Almost a quarter of people from a Protestant background would support Irish unity if it meant they'd be better off, new research reveals.
But the threat of being worse off in a united Ireland would also impact on the outcome of a border poll, the same survey suggests, with 43% of voters in the north who expressed a preference saying they'd be less likely to vote for constitutional change if it meant they would be £3,500 a year worse off.
Conversely, 38% of voters said they would be more likely to vote for a united Ireland if it meant they would be £3,500 better off, including 23% of voters from a Protestant background.
The findings for the Republic in the latest Irish Times/ARINS poll show voters are similarly swayed by the prospect of prosperity or a drop in income.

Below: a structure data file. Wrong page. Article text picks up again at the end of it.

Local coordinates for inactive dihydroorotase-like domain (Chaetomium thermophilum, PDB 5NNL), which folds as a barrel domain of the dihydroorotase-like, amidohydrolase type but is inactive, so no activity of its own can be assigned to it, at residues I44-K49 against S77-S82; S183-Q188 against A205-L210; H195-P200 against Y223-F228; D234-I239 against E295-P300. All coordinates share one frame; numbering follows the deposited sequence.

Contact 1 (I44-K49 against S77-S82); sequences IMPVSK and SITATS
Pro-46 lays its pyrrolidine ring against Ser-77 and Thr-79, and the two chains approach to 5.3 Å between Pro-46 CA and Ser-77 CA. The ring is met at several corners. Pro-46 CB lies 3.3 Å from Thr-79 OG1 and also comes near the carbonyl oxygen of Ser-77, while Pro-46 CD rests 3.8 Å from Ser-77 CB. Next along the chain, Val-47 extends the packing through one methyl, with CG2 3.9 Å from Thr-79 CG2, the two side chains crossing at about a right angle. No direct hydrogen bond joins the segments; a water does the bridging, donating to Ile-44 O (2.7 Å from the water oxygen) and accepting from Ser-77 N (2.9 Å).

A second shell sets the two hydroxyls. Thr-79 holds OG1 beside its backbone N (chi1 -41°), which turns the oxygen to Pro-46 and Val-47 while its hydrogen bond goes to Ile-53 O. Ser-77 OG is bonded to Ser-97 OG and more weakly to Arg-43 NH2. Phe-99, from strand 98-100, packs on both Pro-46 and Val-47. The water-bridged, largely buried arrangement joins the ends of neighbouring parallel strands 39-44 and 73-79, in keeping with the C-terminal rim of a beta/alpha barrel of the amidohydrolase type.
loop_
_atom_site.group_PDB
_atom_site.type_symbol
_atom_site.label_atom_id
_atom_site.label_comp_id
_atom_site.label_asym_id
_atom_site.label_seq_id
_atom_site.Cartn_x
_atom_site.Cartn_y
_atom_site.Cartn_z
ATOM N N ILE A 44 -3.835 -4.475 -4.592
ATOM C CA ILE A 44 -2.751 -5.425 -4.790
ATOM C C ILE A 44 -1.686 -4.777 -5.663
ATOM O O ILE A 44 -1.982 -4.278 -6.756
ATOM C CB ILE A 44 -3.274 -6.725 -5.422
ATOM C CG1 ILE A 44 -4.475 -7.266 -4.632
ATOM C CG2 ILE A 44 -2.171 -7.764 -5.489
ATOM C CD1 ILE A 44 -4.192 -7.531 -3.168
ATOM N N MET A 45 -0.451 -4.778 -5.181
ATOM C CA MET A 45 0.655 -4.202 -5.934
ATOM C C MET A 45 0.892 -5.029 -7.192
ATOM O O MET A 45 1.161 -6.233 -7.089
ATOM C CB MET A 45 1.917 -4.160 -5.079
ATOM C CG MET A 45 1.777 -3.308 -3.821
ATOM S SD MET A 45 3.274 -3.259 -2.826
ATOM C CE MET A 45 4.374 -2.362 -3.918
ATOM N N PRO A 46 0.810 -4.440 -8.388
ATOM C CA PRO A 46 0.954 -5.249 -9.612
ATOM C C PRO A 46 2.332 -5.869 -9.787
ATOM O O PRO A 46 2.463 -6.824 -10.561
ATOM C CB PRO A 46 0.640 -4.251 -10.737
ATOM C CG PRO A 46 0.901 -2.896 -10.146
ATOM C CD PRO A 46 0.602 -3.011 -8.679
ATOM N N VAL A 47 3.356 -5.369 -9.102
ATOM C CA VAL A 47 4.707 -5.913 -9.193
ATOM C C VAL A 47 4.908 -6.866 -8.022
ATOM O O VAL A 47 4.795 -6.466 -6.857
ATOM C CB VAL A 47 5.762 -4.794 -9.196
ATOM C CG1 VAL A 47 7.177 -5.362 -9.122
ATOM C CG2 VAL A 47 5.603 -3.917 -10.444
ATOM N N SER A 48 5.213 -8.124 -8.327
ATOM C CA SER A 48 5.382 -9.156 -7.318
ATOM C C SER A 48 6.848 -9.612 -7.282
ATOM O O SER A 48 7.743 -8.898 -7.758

When asked how it would affect their vote in a unity referendum if they would be €4,000 worse off as a result, 44% said this would make them less likely to vote in favour of constitutional change, including 27% who say it would make them “a lot less likely to vote for Irish unity”.
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Less than a third of voters in the south (31%) say that the impact on their finances would make no difference.
The survey also asked whether the Republic, which is currently running a large surplus in its public finances, should "invest 10% of its annual budget surplus in a sovereign wealth fund set aside to prepare for a united Ireland".
More than a third of voters in the Republic (36%) agreed with the proposal, while just over a quarter (26%) disagreed, with 29% saying they would like more information before coming to a view.
In Northern Ireland, 44% of people are in favour of the proposal, while 28% are opposed, with 16% saying they'd like to know more.
The poll has a +/-3.1% margin of error.